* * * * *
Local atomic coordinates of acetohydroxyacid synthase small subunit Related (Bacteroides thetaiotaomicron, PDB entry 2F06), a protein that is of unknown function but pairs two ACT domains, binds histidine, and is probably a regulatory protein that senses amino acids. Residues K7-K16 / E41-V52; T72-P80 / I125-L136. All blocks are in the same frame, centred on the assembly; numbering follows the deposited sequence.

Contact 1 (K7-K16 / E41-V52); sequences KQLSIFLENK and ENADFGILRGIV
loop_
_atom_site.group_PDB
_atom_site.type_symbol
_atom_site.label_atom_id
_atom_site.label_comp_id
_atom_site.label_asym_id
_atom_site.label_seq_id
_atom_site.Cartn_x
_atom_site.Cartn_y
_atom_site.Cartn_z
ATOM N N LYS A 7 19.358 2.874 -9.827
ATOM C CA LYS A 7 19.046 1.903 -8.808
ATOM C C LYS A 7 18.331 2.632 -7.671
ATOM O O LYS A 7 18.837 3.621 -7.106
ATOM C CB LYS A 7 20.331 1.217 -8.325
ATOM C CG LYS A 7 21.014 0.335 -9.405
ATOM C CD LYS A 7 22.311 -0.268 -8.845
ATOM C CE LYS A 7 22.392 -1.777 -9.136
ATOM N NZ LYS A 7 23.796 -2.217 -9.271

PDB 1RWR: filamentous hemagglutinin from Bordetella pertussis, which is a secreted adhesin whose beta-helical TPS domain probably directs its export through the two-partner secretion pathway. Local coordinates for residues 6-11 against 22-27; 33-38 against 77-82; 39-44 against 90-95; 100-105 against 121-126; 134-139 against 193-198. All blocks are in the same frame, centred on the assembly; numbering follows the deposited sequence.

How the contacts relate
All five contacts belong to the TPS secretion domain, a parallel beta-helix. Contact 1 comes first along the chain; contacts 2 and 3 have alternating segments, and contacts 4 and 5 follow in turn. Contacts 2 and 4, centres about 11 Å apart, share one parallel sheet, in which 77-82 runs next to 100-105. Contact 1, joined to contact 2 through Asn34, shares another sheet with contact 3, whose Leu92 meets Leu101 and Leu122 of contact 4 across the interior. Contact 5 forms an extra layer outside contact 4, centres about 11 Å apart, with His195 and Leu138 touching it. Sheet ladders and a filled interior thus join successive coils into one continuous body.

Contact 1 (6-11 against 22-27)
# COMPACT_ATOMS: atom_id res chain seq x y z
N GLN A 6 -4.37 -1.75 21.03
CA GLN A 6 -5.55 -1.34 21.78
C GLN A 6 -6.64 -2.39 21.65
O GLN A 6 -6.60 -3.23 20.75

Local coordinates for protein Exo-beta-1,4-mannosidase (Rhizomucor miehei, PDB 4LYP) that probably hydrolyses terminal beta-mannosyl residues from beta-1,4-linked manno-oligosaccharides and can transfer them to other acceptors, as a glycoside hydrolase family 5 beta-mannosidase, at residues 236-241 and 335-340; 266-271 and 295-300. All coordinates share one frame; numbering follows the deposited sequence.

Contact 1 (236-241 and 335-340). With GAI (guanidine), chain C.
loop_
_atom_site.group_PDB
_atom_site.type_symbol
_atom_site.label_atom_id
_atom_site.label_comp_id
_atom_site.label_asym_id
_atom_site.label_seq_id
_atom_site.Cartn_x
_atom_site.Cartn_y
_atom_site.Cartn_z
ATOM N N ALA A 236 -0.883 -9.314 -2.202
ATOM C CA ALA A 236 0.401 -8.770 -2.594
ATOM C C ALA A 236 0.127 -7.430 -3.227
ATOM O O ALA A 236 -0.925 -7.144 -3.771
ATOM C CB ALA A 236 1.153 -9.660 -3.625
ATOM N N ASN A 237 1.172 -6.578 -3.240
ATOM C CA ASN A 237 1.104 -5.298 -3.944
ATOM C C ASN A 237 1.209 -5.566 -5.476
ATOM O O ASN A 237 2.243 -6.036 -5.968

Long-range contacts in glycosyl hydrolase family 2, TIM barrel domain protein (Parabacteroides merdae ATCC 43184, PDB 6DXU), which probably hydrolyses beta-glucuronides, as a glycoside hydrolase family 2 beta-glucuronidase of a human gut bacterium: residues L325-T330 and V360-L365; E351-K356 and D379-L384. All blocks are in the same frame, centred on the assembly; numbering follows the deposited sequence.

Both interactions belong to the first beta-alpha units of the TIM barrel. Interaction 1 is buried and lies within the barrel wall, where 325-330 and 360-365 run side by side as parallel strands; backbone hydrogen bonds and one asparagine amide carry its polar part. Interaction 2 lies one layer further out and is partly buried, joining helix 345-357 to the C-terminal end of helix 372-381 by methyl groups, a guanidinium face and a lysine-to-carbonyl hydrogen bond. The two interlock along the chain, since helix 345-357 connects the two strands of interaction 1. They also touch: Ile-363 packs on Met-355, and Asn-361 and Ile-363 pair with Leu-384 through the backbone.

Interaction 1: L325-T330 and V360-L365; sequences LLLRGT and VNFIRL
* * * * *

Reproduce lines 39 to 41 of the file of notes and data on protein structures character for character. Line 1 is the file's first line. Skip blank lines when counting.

_atom_site.label_seq_id
_atom_site.Cartn_x
_atom_site.Cartn_y